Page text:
ADP Employment Change Better Than Anticipated
- Employment Change much higher than initially expected
- Gives a general direction of Non-Farm Payrolls on Friday
- Federal Reserve paying close attention
During the early hours of Wednesday, the ADP Non-Farm Employment Change figures in the United States were released. These were conducted by Automatic Data Processing, the largest public payroll company in the United States.
This indicator is released a couple of days ahead of the official Bureau of Labor Statistics figures and gives the market participants some direction as to where the official figures could go.
Strong jobs figure likely
The ADP Employment Change figures came out at 202,000 jobs added for last month, much better than the anticipated 160,000. Because of this, it will likely have traders thinking that the jobs figure on Friday will be stronger than anticipated, and it should have a good effect on stock market valuations.
After all, as long as there are plenty of people employed in the United States, the consumer can continue to lift the markets. The consumer is 70% of the US economy, so it does make sense that as the consumer goes, so goes the valuation of corporations.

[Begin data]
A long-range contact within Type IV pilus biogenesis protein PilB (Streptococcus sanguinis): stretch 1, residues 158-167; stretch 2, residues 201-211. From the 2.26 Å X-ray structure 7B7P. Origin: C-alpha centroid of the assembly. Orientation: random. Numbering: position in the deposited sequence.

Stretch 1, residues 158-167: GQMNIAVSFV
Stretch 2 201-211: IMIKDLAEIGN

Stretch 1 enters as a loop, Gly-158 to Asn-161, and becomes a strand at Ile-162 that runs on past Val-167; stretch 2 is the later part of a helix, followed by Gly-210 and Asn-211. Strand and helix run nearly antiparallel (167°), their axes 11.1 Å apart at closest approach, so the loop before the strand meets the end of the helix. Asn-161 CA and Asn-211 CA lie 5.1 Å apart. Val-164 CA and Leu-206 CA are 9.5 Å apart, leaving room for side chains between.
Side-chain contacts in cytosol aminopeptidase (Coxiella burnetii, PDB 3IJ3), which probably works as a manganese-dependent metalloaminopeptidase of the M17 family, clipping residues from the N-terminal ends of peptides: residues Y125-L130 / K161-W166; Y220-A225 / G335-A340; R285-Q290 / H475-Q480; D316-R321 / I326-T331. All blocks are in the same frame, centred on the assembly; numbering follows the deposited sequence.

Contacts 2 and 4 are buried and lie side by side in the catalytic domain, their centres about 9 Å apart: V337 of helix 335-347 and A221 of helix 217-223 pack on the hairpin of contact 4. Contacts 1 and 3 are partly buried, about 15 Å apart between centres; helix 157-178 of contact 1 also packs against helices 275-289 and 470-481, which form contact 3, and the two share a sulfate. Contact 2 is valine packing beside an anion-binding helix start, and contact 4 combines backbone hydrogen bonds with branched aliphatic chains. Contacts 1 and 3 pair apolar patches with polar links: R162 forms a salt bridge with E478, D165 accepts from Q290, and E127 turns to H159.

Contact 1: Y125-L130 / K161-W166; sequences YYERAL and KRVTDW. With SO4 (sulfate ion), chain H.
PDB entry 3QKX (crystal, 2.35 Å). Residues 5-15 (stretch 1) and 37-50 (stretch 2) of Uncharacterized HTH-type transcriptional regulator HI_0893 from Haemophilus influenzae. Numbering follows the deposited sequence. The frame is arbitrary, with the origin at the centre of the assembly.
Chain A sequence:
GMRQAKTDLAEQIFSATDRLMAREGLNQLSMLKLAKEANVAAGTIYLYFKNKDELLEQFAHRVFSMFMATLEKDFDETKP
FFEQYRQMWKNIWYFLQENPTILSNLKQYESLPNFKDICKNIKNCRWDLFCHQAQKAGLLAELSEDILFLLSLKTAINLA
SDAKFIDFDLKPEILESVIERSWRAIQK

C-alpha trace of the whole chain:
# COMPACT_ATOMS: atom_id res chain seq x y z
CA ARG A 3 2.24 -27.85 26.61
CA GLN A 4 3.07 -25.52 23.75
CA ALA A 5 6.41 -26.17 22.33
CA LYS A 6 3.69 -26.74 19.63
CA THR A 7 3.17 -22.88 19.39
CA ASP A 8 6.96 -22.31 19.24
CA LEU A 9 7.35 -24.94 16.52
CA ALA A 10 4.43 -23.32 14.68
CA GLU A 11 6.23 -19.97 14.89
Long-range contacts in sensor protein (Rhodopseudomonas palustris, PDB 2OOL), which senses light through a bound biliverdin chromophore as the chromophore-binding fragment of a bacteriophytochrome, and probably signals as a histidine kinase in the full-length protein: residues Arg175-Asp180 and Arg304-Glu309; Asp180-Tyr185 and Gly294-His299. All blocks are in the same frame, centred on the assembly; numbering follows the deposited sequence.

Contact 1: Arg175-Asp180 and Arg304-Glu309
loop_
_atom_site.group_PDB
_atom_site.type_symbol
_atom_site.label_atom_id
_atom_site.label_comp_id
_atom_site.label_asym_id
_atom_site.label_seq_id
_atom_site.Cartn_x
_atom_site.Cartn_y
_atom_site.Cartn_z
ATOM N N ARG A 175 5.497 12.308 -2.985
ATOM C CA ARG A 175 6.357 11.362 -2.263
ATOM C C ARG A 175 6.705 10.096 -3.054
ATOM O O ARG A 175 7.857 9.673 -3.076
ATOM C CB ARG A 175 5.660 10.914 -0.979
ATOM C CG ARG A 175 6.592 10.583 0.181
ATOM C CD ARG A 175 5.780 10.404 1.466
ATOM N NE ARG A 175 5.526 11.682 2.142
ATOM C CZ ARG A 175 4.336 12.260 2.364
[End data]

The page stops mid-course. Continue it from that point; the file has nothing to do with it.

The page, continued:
While this announcement isn’t necessarily a one-to-one correlation, it does give an idea as to whether or not the official figures will come out better or worse than anticipated. As it beat estimates, Wall Street analysts may start to suggest that the jobs number will be higher on Friday. That could have people looking for better-than-anticipated results.
Furthermore, with the United States and China looking more and more likely to sign the “Phase 1 deal” on January 15, traders will begin to look at some of those recent sluggish economic numbers through the prism of the trade war.
US to lead the G10 pack
Going forward, the United States should continue to lead the rest of the G10 economies as long as its citizens are employed. This is a good sign that perhaps employment will continue to impress, giving strength to the US stock markets, and of course anything consumer-related.
In fact, that sector may probably have some catching up to do as it has been quite lackluster lately. All in all, it looks as if there may be a continuation of what the case for the last couple of years has been.
Meanwhile, the Europeans are starting to play catch-up, so that may cause a small hiccup along the way. Either way, the United States still looks strong.